Ukraine begins work on national unity government

Written by on February 23, 2014 in Europe - No comments

In a special session Sunday, Ukraine’s legislature voted to give the speaker of the Ukrainian assembly temporary presidential power. Oleksandr Turchinov is an ally of former Prime Minister Yulia Tymoshenko, who was freed from prison Saturday.

The whereabouts of ousted president Viktor Yanukovych remained unclear Sunday, one day after he left Kyiv.

Border guards say a plane intended to take Yanukovych to an unknown destination Saturday was denied permission to take off.

Opposition party leader Vitali Klitschko said Sunday the ousted leader should take full responsibility for the recent deadly violence in Ukraine.

He spoke to reporters as a large crowd of Ukrainians remained in an area of Kyiv that had been the center of deadly protests. The crowd appeared to be awaiting word about what might happen next.

Meanwhile, Ukraine’s parliament has been meeting in a special Sunday session in an attempt to start forming a new national unity government.

On Saturday, parliament voted to dismiss President Yanukovych and set early elections for May 25. Parliament also elected a new speaker, Oleksandr Turchynov, a longtime Tymoshenko ally. He has temporarily taken over presidential responsibilities. Former speaker and government supporter Volodymyr Rybak resigned.

Ukrainians gave newly-freed former prime minister Tymoshenko a hero’s welcome when she spoke to protesters in Kyiv Saturday, urging them to continue their demonstrations.As part of a deal to end weeks of violence, Tymoshenko was freed from a prison hospital where she had been serving time for abuse of power – a charge her supporters say was political revenge by President Viktor Yanukovych.Yanukovych, who had fled Kyiv for the eastern city of Kharkiv, said parliament’s decisions are illegal. He likened the opposition to Nazis and insisted that he will not resign or leave Ukraine. However, Yanukovych has been left almost powerless. His Cabinet promised to back a new government, the police said it supported the opposition, and the army said it will not get involved.Protests erupted in November when President Yanukovych backed out of a trade deal with the European Union in favor of closer ties to Russia. The protests began peacefully but descended into violence. Nearly 100 people were killed, including some protesters shot in the head by police snipers.Ukraine is split between those in the east who favor ties with Russia, and those in the west who lean toward the European Union.Ukrainian protesters took control of President Yanukovych’s offices in Kyiv Saturday. Others let themselves onto the grounds of the president’s lavish but secret estate outside Kyiv, which includes a private zoo, and toured his house. Some say they are stunned that one person could have so much while others in Ukraine have nothing.Tymoshenko was one of the leaders of Ukraine’s 2004 Orange Revolution when the Supreme Court threw out the results of an apparently flawed presidential election won by Yanukovych and ordered a new vote.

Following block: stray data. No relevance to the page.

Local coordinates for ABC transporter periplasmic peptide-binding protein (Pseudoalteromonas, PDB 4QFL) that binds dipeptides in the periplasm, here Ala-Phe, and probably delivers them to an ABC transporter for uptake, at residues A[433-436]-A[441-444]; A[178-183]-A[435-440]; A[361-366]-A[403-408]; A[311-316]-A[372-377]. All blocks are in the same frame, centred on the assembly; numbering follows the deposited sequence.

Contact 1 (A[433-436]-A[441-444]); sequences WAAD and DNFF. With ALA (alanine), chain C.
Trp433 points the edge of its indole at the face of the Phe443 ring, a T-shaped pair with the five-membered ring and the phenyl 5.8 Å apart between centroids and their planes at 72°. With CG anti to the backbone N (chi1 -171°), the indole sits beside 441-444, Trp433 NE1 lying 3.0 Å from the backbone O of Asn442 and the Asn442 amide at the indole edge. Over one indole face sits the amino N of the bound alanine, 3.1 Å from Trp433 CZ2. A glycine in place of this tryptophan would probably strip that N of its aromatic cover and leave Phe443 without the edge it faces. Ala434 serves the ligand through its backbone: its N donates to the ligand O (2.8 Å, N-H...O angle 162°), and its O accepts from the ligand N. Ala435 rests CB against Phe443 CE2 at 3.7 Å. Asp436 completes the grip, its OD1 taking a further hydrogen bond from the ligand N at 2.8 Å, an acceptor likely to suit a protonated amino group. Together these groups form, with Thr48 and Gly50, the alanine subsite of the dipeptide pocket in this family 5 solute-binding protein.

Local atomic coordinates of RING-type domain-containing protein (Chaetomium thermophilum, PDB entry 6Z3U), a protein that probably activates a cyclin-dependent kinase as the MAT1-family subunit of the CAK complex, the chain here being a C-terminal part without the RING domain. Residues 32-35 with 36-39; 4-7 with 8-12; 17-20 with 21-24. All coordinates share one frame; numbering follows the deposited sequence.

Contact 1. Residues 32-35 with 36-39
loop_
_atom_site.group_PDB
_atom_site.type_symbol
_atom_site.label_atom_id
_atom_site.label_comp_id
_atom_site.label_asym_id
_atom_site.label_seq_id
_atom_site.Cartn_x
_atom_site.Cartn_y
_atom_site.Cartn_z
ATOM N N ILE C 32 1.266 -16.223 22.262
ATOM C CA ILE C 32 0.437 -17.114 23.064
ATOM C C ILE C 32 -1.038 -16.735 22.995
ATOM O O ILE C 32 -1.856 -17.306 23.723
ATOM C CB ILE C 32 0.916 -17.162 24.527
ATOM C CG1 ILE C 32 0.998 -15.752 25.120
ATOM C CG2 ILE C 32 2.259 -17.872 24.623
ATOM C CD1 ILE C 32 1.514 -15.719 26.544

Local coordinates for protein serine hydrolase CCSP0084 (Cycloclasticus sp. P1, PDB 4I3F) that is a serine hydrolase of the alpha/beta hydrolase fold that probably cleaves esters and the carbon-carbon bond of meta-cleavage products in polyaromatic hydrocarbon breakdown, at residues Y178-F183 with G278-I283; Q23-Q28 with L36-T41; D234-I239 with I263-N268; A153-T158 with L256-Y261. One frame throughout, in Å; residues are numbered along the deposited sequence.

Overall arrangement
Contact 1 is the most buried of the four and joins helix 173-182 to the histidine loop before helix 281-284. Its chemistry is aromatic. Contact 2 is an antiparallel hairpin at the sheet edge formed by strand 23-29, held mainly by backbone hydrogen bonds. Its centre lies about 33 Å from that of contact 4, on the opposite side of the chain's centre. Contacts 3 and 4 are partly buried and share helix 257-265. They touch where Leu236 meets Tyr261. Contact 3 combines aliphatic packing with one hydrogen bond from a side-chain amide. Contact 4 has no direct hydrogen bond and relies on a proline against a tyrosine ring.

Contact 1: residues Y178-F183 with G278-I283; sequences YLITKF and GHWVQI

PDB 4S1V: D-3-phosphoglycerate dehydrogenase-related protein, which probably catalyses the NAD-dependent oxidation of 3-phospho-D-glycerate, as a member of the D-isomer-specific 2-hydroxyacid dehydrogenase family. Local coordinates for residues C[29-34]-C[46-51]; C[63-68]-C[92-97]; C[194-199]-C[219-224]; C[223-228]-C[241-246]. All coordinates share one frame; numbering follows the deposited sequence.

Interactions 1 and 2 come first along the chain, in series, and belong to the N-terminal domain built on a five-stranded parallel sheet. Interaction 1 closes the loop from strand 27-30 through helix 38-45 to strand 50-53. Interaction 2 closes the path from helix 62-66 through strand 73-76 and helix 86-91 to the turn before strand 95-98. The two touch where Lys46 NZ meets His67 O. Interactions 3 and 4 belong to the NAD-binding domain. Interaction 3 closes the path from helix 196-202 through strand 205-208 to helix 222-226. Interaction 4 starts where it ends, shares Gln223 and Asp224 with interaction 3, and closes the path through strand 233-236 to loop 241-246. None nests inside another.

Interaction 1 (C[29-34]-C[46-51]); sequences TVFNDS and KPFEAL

She became prime minister under the new president, Viktor Yushchenko. After Yanukovych defeated Ms. Tymoshenko in the 2010 presidential election, she was put on trial for alleged abuse of power over a natural gas deal with Russia and sentenced to prison.

Source: VOANews.com
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(Photos: On February 23, residents of Bulgarian capital city Sofia woke to find that, once again, the controversial communist-era monument to the Soviet military had been redecorated – this time in honour of the protesters who brought about change in Kyiv. Elsewhere, the monument was marked with the word, ‘Kaputin’. Photos: Ivo Bojkov, via Facebook)

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